ernor, recently made headlines when he announced he would veto a bill that would make it easier for women to sue over wage discrimination in state court. Supporting this bill was the claim that women make 77 cents on the dollar compared to men, which is probably a statistic you have read before. All by itself, that claim is more or less true, but when the phrase "for equal work" is added, the claim loses its factual potency. "The 77-cent figure compares all male and female workers, regardless of their occupation," PolitiFact ruled in 2012. "Whether due to a historical legacy of discrimination or because of personal choice, women and men are disproportionately represented in certain jobs." Granted, women still earn less than men for doing the same work, and they should have a wide variety of options at their disposal to fight that injustice through the court system. But the 77 -cent statistic is misleadingly exaggerated and does no favors for the movement. Similarly, Hobby Lobby is frankly a terrible plaintiff in this Obamacare case if, indeed, it is really about contraception and reli-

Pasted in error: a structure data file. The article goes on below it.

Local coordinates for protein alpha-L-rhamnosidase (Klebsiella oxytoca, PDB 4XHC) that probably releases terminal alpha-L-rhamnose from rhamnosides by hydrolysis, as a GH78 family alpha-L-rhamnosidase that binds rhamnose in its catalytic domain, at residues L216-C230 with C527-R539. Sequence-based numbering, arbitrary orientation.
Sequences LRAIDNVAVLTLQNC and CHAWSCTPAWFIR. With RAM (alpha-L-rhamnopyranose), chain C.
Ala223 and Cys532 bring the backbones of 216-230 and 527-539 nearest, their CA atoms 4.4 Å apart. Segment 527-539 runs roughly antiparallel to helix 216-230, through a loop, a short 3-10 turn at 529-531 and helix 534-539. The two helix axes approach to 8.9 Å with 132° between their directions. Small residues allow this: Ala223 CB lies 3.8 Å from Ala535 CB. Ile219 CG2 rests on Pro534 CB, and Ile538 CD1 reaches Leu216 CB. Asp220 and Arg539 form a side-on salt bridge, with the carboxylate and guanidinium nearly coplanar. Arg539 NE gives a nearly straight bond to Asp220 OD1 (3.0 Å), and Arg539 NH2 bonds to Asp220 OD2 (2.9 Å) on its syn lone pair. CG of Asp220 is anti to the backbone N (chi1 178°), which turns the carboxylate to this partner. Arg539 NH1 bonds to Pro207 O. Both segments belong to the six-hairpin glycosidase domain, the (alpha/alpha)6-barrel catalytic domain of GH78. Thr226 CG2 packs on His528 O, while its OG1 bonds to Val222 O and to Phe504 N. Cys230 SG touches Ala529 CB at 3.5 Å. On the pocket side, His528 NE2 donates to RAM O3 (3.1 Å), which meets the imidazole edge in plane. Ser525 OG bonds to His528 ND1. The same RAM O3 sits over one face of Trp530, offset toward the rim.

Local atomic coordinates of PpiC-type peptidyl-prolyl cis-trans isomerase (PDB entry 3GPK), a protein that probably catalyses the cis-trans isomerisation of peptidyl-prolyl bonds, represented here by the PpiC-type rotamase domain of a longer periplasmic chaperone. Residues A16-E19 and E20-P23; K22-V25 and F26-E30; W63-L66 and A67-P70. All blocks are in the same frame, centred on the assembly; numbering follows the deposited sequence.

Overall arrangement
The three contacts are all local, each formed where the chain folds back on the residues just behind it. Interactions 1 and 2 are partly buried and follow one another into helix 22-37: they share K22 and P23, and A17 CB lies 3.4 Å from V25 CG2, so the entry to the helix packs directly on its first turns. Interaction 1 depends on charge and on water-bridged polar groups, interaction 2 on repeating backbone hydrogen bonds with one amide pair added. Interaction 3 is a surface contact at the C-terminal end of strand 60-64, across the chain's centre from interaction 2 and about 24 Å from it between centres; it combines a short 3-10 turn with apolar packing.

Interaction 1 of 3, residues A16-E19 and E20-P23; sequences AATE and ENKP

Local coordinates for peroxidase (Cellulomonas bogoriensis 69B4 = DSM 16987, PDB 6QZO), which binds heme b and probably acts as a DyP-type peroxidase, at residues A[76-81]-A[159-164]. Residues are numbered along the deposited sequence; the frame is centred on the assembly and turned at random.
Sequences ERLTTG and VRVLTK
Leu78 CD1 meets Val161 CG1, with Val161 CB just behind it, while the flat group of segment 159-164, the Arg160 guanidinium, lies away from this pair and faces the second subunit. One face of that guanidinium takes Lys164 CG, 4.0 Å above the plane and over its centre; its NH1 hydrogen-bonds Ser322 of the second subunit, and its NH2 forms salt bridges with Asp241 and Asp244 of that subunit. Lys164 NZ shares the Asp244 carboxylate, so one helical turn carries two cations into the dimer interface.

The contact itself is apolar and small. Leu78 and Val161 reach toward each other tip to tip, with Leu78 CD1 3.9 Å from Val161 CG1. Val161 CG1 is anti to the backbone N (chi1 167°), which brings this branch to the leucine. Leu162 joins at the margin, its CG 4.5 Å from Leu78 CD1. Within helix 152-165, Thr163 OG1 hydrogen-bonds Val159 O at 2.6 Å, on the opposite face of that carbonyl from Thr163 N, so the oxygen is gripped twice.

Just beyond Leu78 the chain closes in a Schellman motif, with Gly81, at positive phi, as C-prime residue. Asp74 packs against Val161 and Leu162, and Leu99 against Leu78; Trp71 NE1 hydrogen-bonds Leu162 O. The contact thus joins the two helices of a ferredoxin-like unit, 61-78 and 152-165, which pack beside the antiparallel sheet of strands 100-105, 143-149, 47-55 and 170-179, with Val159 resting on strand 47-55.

gious liberty. Making untrue claims hinders the cause at hand. When we, as a society, accept falsehoods in our political discourse, it cheapens everyone's argument and lessens the integrity of robust debate. While I may not personally oppose Obamacare's contraception mandate, I still believe we should address any legal disputes that may arise from it. But American courts are not supposed to humor theoretical cases, so we all lose in cases such as this one, in which the Supreme Court must accept false premises in a landmark case. If another store owned by a fundamentalist Christian who specifically had a categorical opposition to all forms of contraception wanted to bring the suit, that would be one thing. Hobby Lobby's strange argument is quite another. These cases should serve as a gentle reminder to dig a little deeper into the details of political debates to see why someone argues what he or she does and what evidence may be used to support those points. Blindly accepting or believing something can sometimes come perilously close to condoning fibbing.


Stop telling women to smile by Madeline Gallegos Collegian Central